Nathanson is convinced small steps taken in 2015, the first year of the eight-year agreement, will pay dividends in the long run, little things like destination programming and cross-promotion.

"MLS fans, and new MLS fans frankly, know that on Sunday they can watch the two best games that weekend on ESPN and Fox Sports 1 back to back," he said. "On Friday, Univision has its exclusive window when it shows its games, and on Saturday that's when you can watch games on your local regional network. That is about as easy a way to explain and to market and promote it as possible, given the number of teams, the complexity of the local and national relationships, the different languages, etc."

What surprised the league and the networks was just how many soccer fans were sticking with ESPN and FS1 through the Sunday afternoon doubleheader.

Just getting a viewer to switch from one network to another goes against the goal of every network to hold on to its audience for as long as possible -- and as Nathanson points out, "requires a tremendous amount of communication and marketing and cooperation" -- but he said they were pleasantly surprised how many viewers would watch the first game on ESPN and then switch to FS1 for the late game.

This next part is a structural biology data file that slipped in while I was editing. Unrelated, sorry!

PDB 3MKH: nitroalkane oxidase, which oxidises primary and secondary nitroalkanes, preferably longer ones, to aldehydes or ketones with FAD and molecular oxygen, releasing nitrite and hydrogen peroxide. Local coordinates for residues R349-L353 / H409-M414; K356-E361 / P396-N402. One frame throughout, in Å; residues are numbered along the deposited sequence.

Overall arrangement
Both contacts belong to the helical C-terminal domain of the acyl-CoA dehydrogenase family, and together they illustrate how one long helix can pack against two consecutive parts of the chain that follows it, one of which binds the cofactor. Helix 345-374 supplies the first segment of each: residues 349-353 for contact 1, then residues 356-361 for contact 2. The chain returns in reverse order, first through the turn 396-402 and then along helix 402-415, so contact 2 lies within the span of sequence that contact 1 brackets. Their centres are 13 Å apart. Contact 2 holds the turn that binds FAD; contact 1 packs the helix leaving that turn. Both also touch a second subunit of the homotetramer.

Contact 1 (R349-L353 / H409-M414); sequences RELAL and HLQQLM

"Because of this consistent schedule," he said, "people could block out their viewing calendar because there is a limited window to have to watch sports or television in general. People could block out their viewing calendar in advance and know how much time they had to commit to it. The beauty of soccer is that it's 90 minutes plus some [stoppage] time, so you know pretty much exactly what that broadcast window will be, typically two hours."

That cooperation between Fox Sports and ESPN to cross-promote each other's MLS game underscores their commitment to build the base.

"Our mutual objective from the beginning has been to grow the league, to grow the interest in the league, to grow the storylines and the stars and we're doing that collectively and together," Nathanson said. "We're doing many of the same promos, we're promoting each other's matches back and forth, both within the game and in our promotion for MLS around the game. That is very unusual for two competing networks and the reason you see that happening is that we all see the larger objective here, which is to continue to grow MLS into one of the preeminent sports leagues in the United States and to showcase the competitiveness and the exciting game play that these teams put on the field week after week."

For the broadcasters, the big splash by expansion teams Orlando City and New York City FC, which ranked 2-3 in MLS behind Seattle in home attendance and both brought in big-name stars, was a huge plus.

"New York FC and Orlando are so young," Nathanson said, "that if they're not your local team there is no reason to support them yet. But fact is that these expansion teams are bringing in world-class players that people are interested in seeing. And I think they will continue to bring in these world-class players and be competitive, and I think it is the next stage in the evolution of the league to see all these teams be extremely competitive. Just look at what's happening this year."